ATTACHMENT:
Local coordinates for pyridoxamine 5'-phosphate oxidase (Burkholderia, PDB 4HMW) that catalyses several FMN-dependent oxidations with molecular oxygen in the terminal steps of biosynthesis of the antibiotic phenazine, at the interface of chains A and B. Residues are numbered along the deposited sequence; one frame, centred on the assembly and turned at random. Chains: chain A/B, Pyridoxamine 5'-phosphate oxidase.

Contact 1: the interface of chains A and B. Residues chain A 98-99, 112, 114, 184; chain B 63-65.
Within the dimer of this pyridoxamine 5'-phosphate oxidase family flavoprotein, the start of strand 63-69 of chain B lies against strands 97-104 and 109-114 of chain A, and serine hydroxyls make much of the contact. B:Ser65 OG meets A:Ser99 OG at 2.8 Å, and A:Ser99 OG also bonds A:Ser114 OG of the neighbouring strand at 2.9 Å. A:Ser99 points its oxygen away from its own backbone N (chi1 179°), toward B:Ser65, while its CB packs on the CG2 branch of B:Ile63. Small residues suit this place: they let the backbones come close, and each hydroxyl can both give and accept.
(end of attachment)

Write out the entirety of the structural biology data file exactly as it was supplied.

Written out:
Local coordinates for pyridoxamine 5'-phosphate oxidase (Burkholderia, PDB 4HMW) that catalyses several FMN-dependent oxidations with molecular oxygen in the terminal steps of biosynthesis of the antibiotic phenazine, at the interface of chains A and B. Residues are numbered along the deposited sequence; one frame, centred on the assembly and turned at random. Chains: chain A/B, Pyridoxamine 5'-phosphate oxidase.

Contact 1: the interface of chains A and B. Residues chain A 98-99, 112, 114, 184; chain B 63-65.
Within the dimer of this pyridoxamine 5'-phosphate oxidase family flavoprotein, the start of strand 63-69 of chain B lies against strands 97-104 and 109-114 of chain A, and serine hydroxyls make much of the contact. B:Ser65 OG meets A:Ser99 OG at 2.8 Å, and A:Ser99 OG also bonds A:Ser114 OG of the neighbouring strand at 2.9 Å. A:Ser99 points its oxygen away from its own backbone N (chi1 179°), toward B:Ser65, while its CB packs on the CG2 branch of B:Ile63. Small residues suit this place: they let the backbones come close, and each hydroxyl can both give and accept.